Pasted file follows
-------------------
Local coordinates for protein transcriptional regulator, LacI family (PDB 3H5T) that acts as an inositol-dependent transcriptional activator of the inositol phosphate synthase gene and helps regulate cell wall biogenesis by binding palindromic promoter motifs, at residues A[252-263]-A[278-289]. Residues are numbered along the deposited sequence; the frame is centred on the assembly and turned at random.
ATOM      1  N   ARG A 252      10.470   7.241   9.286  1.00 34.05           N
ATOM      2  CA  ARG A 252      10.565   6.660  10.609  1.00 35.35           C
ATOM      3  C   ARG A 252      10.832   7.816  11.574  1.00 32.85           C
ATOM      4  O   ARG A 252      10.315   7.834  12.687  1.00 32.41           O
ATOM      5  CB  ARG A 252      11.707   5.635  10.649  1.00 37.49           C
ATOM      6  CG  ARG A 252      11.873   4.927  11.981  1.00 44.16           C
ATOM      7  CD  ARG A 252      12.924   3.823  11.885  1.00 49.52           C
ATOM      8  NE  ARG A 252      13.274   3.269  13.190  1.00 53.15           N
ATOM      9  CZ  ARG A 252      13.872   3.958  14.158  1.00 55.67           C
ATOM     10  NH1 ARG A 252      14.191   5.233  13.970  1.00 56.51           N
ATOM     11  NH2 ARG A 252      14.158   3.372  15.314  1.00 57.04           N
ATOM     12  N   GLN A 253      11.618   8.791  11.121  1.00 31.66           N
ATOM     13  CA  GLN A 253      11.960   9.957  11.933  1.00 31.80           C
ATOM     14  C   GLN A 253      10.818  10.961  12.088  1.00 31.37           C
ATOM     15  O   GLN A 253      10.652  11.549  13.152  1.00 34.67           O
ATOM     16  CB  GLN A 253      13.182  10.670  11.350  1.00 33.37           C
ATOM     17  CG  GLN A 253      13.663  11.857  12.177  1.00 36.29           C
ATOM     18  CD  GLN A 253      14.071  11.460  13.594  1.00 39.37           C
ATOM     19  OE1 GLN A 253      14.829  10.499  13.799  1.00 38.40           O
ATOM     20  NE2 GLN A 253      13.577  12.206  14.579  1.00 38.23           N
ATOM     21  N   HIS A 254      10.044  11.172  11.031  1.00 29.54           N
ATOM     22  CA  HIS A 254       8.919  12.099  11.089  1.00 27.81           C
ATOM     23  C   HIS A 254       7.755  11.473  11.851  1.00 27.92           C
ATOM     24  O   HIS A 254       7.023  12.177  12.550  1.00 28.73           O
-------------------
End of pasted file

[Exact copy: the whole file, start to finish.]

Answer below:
Local coordinates for protein transcriptional regulator, LacI family (PDB 3H5T) that acts as an inositol-dependent transcriptional activator of the inositol phosphate synthase gene and helps regulate cell wall biogenesis by binding palindromic promoter motifs, at residues A[252-263]-A[278-289]. Residues are numbered along the deposited sequence; the frame is centred on the assembly and turned at random.
ATOM      1  N   ARG A 252      10.470   7.241   9.286  1.00 34.05           N
ATOM      2  CA  ARG A 252      10.565   6.660  10.609  1.00 35.35           C
ATOM      3  C   ARG A 252      10.832   7.816  11.574  1.00 32.85           C
ATOM      4  O   ARG A 252      10.315   7.834  12.687  1.00 32.41           O
ATOM      5  CB  ARG A 252      11.707   5.635  10.649  1.00 37.49           C
ATOM      6  CG  ARG A 252      11.873   4.927  11.981  1.00 44.16           C
ATOM      7  CD  ARG A 252      12.924   3.823  11.885  1.00 49.52           C
ATOM      8  NE  ARG A 252      13.274   3.269  13.190  1.00 53.15           N
ATOM      9  CZ  ARG A 252      13.872   3.958  14.158  1.00 55.67           C
ATOM     10  NH1 ARG A 252      14.191   5.233  13.970  1.00 56.51           N
ATOM     11  NH2 ARG A 252      14.158   3.372  15.314  1.00 57.04           N
ATOM     12  N   GLN A 253      11.618   8.791  11.121  1.00 31.66           N
ATOM     13  CA  GLN A 253      11.960   9.957  11.933  1.00 31.80           C
ATOM     14  C   GLN A 253      10.818  10.961  12.088  1.00 31.37           C
ATOM     15  O   GLN A 253      10.652  11.549  13.152  1.00 34.67           O
ATOM     16  CB  GLN A 253      13.182  10.670  11.350  1.00 33.37           C
ATOM     17  CG  GLN A 253      13.663  11.857  12.177  1.00 36.29           C
ATOM     18  CD  GLN A 253      14.071  11.460  13.594  1.00 39.37           C
ATOM     19  OE1 GLN A 253      14.829  10.499  13.799  1.00 38.40           O
ATOM     20  NE2 GLN A 253      13.577  12.206  14.579  1.00 38.23           N
ATOM     21  N   HIS A 254      10.044  11.172  11.031  1.00 29.54           N
ATOM     22  CA  HIS A 254       8.919  12.099  11.089  1.00 27.81           C
ATOM     23  C   HIS A 254       7.755  11.473  11.851  1.00 27.92           C
ATOM     24  O   HIS A 254       7.023  12.177  12.550  1.00 28.73           O